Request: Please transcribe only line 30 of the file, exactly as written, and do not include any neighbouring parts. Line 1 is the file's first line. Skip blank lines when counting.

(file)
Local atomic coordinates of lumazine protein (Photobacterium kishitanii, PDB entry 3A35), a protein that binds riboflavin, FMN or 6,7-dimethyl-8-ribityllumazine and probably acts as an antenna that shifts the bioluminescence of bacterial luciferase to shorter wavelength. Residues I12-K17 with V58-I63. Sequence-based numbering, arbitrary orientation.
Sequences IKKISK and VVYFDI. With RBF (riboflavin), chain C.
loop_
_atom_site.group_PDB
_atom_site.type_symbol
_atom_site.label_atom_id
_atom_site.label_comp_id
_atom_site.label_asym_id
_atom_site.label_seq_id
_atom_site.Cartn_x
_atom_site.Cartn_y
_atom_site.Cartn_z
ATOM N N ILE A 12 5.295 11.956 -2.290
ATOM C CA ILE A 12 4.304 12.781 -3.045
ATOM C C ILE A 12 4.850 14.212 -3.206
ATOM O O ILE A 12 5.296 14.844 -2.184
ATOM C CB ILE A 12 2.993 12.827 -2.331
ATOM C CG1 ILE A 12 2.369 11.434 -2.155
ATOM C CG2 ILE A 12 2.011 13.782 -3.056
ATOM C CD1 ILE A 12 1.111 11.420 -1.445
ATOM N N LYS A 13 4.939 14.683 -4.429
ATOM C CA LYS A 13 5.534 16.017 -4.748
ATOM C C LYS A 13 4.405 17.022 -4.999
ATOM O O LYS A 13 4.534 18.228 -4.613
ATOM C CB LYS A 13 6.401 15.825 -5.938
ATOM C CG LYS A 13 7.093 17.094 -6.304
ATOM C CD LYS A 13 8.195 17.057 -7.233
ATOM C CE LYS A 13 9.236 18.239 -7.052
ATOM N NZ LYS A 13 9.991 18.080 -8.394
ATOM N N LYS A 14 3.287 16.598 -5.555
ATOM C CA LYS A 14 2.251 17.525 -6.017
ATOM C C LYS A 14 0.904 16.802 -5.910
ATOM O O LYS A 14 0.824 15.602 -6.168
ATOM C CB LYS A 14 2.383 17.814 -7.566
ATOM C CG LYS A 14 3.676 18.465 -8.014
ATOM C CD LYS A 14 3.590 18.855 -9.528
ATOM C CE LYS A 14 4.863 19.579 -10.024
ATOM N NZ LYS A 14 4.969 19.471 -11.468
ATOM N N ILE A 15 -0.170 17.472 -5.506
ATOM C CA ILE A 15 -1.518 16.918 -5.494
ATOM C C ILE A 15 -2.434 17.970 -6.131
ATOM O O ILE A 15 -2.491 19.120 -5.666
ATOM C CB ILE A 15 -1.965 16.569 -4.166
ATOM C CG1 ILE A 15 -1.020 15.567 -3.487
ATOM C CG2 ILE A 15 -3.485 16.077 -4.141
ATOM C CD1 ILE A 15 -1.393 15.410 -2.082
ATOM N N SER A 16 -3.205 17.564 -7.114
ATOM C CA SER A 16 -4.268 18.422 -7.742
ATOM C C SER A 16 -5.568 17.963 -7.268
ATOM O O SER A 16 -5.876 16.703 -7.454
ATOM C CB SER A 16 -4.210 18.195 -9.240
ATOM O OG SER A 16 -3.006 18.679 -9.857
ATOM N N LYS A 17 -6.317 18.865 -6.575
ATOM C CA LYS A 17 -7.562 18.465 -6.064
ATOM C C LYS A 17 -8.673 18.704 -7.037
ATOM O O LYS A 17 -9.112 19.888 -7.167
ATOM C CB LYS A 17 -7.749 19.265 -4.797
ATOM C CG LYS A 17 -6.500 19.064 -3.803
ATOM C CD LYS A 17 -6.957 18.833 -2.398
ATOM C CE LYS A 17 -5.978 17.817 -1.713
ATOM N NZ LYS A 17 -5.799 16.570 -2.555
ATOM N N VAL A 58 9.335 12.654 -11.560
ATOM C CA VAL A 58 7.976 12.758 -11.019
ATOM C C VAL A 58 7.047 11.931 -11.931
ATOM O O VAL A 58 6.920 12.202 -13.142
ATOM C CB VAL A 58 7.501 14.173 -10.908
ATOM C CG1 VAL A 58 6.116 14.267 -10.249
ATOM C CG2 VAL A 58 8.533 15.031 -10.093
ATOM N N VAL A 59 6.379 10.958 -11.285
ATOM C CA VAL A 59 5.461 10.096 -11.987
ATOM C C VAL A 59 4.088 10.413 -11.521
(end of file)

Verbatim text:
ATOM N N LYS A 14 3.287 16.598 -5.555